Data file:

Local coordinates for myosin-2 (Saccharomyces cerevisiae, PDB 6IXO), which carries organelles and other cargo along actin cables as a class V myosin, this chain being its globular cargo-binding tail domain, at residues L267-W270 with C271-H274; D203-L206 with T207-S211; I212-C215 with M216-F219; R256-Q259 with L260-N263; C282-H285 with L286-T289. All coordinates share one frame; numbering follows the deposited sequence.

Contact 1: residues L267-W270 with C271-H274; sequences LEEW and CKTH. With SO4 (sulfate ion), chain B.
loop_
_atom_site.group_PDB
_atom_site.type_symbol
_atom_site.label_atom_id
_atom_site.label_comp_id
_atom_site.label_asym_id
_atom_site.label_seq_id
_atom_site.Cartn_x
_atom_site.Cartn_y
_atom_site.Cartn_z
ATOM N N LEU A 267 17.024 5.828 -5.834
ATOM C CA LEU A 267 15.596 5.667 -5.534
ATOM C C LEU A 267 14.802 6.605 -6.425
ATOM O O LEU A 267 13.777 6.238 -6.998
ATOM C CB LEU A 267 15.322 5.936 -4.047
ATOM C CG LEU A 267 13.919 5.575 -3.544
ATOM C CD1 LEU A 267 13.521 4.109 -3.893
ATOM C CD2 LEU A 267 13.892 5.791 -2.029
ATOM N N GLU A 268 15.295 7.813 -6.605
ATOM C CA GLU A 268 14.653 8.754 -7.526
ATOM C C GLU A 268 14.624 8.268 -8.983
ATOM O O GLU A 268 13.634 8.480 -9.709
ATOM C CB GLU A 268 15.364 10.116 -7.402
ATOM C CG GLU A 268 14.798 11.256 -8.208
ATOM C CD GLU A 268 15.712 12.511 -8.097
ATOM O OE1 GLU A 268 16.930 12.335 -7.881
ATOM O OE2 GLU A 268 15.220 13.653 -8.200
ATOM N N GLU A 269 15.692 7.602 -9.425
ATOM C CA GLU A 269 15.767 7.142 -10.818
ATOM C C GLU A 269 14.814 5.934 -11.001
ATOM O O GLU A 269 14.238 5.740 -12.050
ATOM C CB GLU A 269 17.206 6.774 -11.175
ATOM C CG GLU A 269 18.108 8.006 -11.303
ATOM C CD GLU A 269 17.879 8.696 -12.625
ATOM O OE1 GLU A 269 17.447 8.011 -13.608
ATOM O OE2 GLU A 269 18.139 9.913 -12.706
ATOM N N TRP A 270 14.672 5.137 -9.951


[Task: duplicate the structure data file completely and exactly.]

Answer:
Local coordinates for myosin-2 (Saccharomyces cerevisiae, PDB 6IXO), which carries organelles and other cargo along actin cables as a class V myosin, this chain being its globular cargo-binding tail domain, at residues L267-W270 with C271-H274; D203-L206 with T207-S211; I212-C215 with M216-F219; R256-Q259 with L260-N263; C282-H285 with L286-T289. All coordinates share one frame; numbering follows the deposited sequence.

Contact 1: residues L267-W270 with C271-H274; sequences LEEW and CKTH. With SO4 (sulfate ion), chain B.
loop_
_atom_site.group_PDB
_atom_site.type_symbol
_atom_site.label_atom_id
_atom_site.label_comp_id
_atom_site.label_asym_id
_atom_site.label_seq_id
_atom_site.Cartn_x
_atom_site.Cartn_y
_atom_site.Cartn_z
ATOM N N LEU A 267 17.024 5.828 -5.834
ATOM C CA LEU A 267 15.596 5.667 -5.534
ATOM C C LEU A 267 14.802 6.605 -6.425
ATOM O O LEU A 267 13.777 6.238 -6.998
ATOM C CB LEU A 267 15.322 5.936 -4.047
ATOM C CG LEU A 267 13.919 5.575 -3.544
ATOM C CD1 LEU A 267 13.521 4.109 -3.893
ATOM C CD2 LEU A 267 13.892 5.791 -2.029
ATOM N N GLU A 268 15.295 7.813 -6.605
ATOM C CA GLU A 268 14.653 8.754 -7.526
ATOM C C GLU A 268 14.624 8.268 -8.983
ATOM O O GLU A 268 13.634 8.480 -9.709
ATOM C CB GLU A 268 15.364 10.116 -7.402
ATOM C CG GLU A 268 14.798 11.256 -8.208
ATOM C CD GLU A 268 15.712 12.511 -8.097
ATOM O OE1 GLU A 268 16.930 12.335 -7.881
ATOM O OE2 GLU A 268 15.220 13.653 -8.200
ATOM N N GLU A 269 15.692 7.602 -9.425
ATOM C CA GLU A 269 15.767 7.142 -10.818
ATOM C C GLU A 269 14.814 5.934 -11.001
ATOM O O GLU A 269 14.238 5.740 -12.050
ATOM C CB GLU A 269 17.206 6.774 -11.175
ATOM C CG GLU A 269 18.108 8.006 -11.303
ATOM C CD GLU A 269 17.879 8.696 -12.625
ATOM O OE1 GLU A 269 17.447 8.011 -13.608
ATOM O OE2 GLU A 269 18.139 9.913 -12.706
ATOM N N TRP A 270 14.672 5.137 -9.951